© S.Santarelli © All rights reserved

The regiment has ceased to exist … They were all the same. And these rumours exceedingly disturbed the High Command by whom Lord KITCHENER had been urged to take all means to save the British bloodshed. Certainly, some losses had been expected, but this experience was cruel and uncovered the horrible face of this modern war where the artillery ruled supreme and the foot-sloggers became canon-fodder. It was a long way from the war, one of lighthearted fun, that had excited so many passions. This lesson was to serve FRENCH well during the weeks that were to come, when he was loath to commit his troops to action that he considered risky. Moreover, his Gallic allies would have to do a lot of convincing for him to take part in the Battle of the Marne. On the German side, the losses are yet more difficult to establish with certainty. What is sure, without fear of contradiction, is that they were higher than those of the British. This is due, above all, to the fact that attacks were made in close ranks under the unceasing, accurate fire of their opponents. The Germans did not publish the figures and statistics during these combats and the weeks that followed for fear of undermining the morale of their troops and the civil population. They even tried to hide their casualties from the Belgians. This explains why eyewitnesses stated, and it was confirmed in certain German accounts, that during the evening of 23 August the bodies of many dead were taken to the rear in covered wagons. The German losses can be reasonable estimated at 7,500 men ! On their side too, there was the same pessimism dominating the reports and accounts: Hecatombs …enormous losses … bloody battlefield … hostile and murderous fire … Thus, the 12th Brandenburg Grenadiers (5th Division) declared that they had lost 25 officers and more than 500 men. Worse, the 75th Bremen Regiment (17th Division) lost five officers and 376 men in one attack! The toll of those two days of fighting was heavy. Yet some correction must be made in reckoning the figures. In reality, when one speaks of losses among the British, the figure includes not only killed, wounded and missing but also prisoners. With the Germans, though, the number of their captured was minimal. The surrounded British took few prisoners; for one thing, being on the defensive, they did not have the opportunity to do so. The few Germans that they did capture were left behind to look after their wounded.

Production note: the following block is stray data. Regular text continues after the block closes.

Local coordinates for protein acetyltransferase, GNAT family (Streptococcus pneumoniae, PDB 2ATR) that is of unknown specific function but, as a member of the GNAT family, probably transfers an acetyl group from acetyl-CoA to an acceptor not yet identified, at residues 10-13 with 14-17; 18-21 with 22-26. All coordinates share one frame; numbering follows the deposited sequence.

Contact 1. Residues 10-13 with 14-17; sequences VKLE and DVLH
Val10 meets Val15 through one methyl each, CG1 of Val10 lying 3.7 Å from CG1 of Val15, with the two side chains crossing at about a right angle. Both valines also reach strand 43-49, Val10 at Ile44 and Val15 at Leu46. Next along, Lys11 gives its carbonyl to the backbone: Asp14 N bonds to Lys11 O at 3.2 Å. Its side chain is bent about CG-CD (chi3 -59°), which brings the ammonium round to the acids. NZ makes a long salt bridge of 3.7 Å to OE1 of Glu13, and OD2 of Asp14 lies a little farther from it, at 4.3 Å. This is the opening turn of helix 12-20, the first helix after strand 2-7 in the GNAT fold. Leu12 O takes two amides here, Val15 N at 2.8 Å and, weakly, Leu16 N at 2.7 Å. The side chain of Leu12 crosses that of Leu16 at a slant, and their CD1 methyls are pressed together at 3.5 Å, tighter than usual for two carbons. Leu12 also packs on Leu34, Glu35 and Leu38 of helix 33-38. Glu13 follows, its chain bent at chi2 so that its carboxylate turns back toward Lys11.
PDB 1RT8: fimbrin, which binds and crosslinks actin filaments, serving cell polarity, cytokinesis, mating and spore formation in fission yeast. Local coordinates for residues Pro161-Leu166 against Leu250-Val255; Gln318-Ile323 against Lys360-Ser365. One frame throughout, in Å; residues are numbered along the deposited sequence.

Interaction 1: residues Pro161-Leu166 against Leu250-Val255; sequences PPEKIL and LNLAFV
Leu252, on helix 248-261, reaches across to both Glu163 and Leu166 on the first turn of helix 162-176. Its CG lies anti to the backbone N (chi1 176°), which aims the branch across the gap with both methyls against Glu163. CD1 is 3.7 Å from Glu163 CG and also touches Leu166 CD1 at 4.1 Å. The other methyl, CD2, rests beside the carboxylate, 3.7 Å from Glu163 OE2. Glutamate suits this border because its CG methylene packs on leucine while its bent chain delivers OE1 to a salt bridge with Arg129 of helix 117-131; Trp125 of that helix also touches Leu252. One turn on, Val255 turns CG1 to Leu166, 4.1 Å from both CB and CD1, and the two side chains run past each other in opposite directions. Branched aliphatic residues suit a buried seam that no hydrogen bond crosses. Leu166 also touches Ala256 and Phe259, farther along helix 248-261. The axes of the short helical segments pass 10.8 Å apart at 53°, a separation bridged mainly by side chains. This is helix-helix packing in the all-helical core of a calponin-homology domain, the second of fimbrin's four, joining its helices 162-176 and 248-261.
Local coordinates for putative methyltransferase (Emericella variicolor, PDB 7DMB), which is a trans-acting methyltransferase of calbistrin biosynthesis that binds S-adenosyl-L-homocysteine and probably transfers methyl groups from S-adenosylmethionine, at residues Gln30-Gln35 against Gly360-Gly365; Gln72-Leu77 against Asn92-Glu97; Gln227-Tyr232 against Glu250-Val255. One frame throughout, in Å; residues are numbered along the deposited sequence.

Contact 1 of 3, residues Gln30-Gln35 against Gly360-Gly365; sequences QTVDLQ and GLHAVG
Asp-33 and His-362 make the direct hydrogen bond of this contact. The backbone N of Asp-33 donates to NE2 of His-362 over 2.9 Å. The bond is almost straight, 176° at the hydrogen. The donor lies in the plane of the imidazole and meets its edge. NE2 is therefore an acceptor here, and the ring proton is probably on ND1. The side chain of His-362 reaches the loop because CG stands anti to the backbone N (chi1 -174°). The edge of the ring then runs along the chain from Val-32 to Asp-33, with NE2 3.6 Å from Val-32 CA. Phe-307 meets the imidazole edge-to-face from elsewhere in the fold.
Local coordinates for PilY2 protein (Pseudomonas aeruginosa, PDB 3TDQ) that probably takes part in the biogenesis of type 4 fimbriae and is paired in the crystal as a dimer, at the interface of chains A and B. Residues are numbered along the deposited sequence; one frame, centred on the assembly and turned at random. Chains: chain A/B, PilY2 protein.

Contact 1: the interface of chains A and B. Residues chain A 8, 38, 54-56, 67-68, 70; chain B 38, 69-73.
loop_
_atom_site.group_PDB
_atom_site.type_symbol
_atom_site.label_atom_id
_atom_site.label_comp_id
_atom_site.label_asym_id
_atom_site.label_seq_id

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Order of the British forces during the First Battle of Mons 1st DIVISION (Major-General S. LOMAX) 1st BRIGADE: • 1st Coldstream Guards • 1st Scots Guards • 1st Royal Highlanders • 2nd Royal Munster Fusiliers 2nd BRIGADE: • 2nd Royal Sussex • 1st Loyal North Lancashire • 1st Northamptonshire • 2nd King’s Royal Rifle Corps 3rd BRIGADE: • 1st Queen’s Royal West Surrey • 1st South Wales Borderers • 1st Gloucestershire • 2nd Welsch. MOUNTED TROOPS: C Squadron of the 15th Hussars – 1st Cyclist Company ARTILLERY: • field guns: Groups 25 (Nos 113, 114, 115);26 (Nos 116, 117, 118);39 (Nos 46.51.54). • howitzers: Group 43 (Nos 30.40.57) • heavy: 26th Battery RGA Supporting arms for 1st Division ROYAL ENGINEERS: 23rd & 26th Field Company – 1st Signal Company R.A.M.C.: 1st, 2nd & 3rd Field Ambulances 2nd DIVISION (Major-General C. MONRO) 4th BRIGADE: • 2nd Grenadier Guards • 2nd Coldstream Guards • 3rd Coldstream Guards • 1st Irish Guards 5th BRIGADE: • 2nd Worcester • 2nd Oxford & Buckingham Light Infantry • 2nd Highland Light Infantry • 2nd Connaught Rangers 6th BRIGADE: • 1st Liverpool (The King’s Regiment) • 2nd South Staffordshire • 1st Royal Berkshire • 1st King’s Royal Rifle Corps MOUNTED TROOPS: B Squadron of the 15th Hussars – 2nd Cyclist Company ARTILLERY: • field guns: Groups 34 (Nos 25.50.70); • 36 (Nos 15.48.71) & 41 (Nos 5.16.17) • howitzers: Group 44 (Nos 47.56.60) • heavy: 35th Battery •

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Supporting arms for 2nd Division ROYAL ENGINEERS: 5th & 11th Field Company 2nd Signal Company ROYAL ARMY MEDICAL CORPS: 4th, 5th & 6th Field Ambulance 3rd DIVISION (Major-General H. HAMILTON) 7th BRIGADE: • 3rd Worcestershire • 2nd South Lancashire • 1st Wiltshire • 2nd Royal Irish Rifles 8th BRIGADE: • 2nd Royal Scots • 2nd Royal Irish • 4th Middlesex • 1st Gordon Highlanders. 9th BRIGADE: • 1st Northumberland Fusiliers • 4th Royal Fusiliers • 1st Lincolnshire • 1st Royal Scots Fusiliers. MOUNTED TROOPS: A Squadron of the 15th Hussars – 3rd Cyclist Company ARTILLERY: • field guns: Groups 23 (Nos 107.108.109); 40 (nos 6.23.49) & 42 (Nos 29.41.45). • howitzers: Groups 30 (Nos 128.129.130). • heavy: 48th Battery Supporting arms for 3rd Division. ROYAL ENGINEERS: 56th & 57th Field Companies – 3rd Signal Company ROYAL ARMY MEDICAL CORPS: 7th, 8th & 9th Field Ambulance 5th DIVISION (Major-General SIR C. FERGUSSON) 13th BRIGADE: • 2nd King’s Own Scottish Borderers • 2nd Duke of Wellington’s West Riding • 1st Royal West Kent • 2nd King’s Own Yorkshire Light Infantry 14th BRIGADE: • 2nd Suffolk • 1st East Surrey • 1st Duke of Cornwall’s Light Infantry • 2nd Manchester. 15th BRIGADE: • 1st Norfolk • 1st Bedfordshire • 1st Cheshire • 1st Dorsetshire.